I’m far enough along in writing my book, that I’ve begun to think about a title for publishing. (I’m using a working title, but it likely will not be the published title.) It’s a difficult task to come up with something fitting, catchy, and marketable. For writers expecting to use a traditional publisher your first time out, be aware you may not have any input in the decision on title or cover design. However, if you are self-publishing, you should read the thoughts on the importance of a book cover written by an agent to whose blog I subscribe, Rachelle Gardner, Literary Agent. I hope that the near future brings a solution to the glitch Rachelle discovered while reading a book on her Kindle. Rachelle’s blog is one that I read religiously, as she always has important views and information on writing, agenting and publishing. Please enjoy this repost from Rachelle:
When I saw her book covers, I realized that although I’d already been reading the book, I’d never actually seen the cover. Don’t know why, I just hadn’t.
And as I looked at her book cover, I realized that if I’d seen it before I ever started reading the book, I’d have had a better feel for the book right from the beginning. I would have understood something about the tone and the feel of the book. I’d have known what kind of book I was reading. I’d have context.
That book cover—that picture—may not have been worth about a thousand words, but close.
And it hit me once again in a whole new way that when we go to strictly digital books, we’re losing something. I won’t talk about all the things we’re losing and gaining (because I know it’s a trade off and I do love ebooks), but this one thing is enough to give me pause. Book covers are a whole art form unto themselves. There are people who are incredibly talented at this exact art form—creating a visual design that sets a tone and prepares a reader for the words within the cover. How sad to think that we may be moving to an era where far less effort will be expended on actual “cover design.”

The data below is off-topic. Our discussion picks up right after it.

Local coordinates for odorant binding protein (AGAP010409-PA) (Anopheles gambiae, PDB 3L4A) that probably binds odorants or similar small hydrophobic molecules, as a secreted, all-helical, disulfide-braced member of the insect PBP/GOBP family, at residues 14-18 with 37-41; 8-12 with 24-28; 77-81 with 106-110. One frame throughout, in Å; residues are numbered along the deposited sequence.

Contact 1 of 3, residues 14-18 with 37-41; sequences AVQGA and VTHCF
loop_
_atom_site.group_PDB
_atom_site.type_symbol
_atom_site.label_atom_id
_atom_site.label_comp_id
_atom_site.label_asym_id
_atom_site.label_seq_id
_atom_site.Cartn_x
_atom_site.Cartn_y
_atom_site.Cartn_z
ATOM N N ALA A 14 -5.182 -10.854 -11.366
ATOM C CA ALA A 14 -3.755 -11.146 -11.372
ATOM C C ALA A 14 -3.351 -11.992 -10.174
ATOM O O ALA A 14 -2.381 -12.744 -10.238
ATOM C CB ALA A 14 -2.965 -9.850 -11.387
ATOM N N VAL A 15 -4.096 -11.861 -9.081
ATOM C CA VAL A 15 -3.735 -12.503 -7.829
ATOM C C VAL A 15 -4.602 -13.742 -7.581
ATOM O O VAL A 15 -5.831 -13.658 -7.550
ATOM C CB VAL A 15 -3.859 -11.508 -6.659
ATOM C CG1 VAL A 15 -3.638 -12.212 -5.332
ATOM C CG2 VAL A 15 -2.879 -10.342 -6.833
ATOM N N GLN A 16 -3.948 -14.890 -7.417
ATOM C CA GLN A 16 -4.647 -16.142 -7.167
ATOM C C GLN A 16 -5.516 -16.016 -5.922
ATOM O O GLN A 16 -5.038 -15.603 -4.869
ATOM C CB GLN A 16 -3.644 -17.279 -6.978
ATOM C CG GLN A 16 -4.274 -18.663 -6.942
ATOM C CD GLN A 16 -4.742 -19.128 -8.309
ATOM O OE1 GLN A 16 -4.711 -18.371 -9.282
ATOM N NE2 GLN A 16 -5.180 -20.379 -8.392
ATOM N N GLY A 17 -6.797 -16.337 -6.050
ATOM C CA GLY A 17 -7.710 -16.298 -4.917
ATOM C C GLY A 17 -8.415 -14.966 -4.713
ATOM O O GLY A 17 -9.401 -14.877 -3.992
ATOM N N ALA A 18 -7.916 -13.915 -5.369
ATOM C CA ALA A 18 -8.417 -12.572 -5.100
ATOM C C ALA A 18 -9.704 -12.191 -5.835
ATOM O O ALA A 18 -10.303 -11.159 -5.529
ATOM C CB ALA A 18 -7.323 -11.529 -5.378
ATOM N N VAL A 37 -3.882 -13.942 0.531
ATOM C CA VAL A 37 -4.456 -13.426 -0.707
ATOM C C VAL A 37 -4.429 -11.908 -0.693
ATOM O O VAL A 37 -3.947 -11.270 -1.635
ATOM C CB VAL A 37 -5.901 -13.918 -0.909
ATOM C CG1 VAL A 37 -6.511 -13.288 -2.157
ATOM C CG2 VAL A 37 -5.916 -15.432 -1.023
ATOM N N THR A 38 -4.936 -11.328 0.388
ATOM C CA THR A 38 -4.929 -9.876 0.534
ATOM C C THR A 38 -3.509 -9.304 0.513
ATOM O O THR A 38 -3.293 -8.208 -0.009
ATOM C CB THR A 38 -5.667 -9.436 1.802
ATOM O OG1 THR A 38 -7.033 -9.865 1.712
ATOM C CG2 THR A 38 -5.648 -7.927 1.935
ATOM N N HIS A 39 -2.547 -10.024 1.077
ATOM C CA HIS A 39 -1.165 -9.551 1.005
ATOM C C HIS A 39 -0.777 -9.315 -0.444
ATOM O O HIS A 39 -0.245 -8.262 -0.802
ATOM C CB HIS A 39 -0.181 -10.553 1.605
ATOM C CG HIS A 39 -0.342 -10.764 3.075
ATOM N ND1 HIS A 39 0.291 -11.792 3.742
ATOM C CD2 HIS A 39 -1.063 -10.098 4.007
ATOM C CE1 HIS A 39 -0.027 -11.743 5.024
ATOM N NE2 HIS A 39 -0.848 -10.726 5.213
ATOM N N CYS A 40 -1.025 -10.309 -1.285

It’s not just that we “judge a book by it’s cover”—it’s more than that. The cover design tells us at a glance information that it would take several minutes (or more) to get in words. It can do this on a subconscious level, too, helping us to instantly recognize books that are “for us” and reject the ones that aren’t.
I can only hope that with the iPad and other technologies that have the capacity to show a beautiful image with clarity and definition, that book covers won’t become a thing of the past but will simply be viewed in a new way. And I hope publishers continue to put a priority on quality cover design, because no matter whether it’s viewed on paper or digitally, I believe the cover of a book is an integral and important part of the whole reading experience.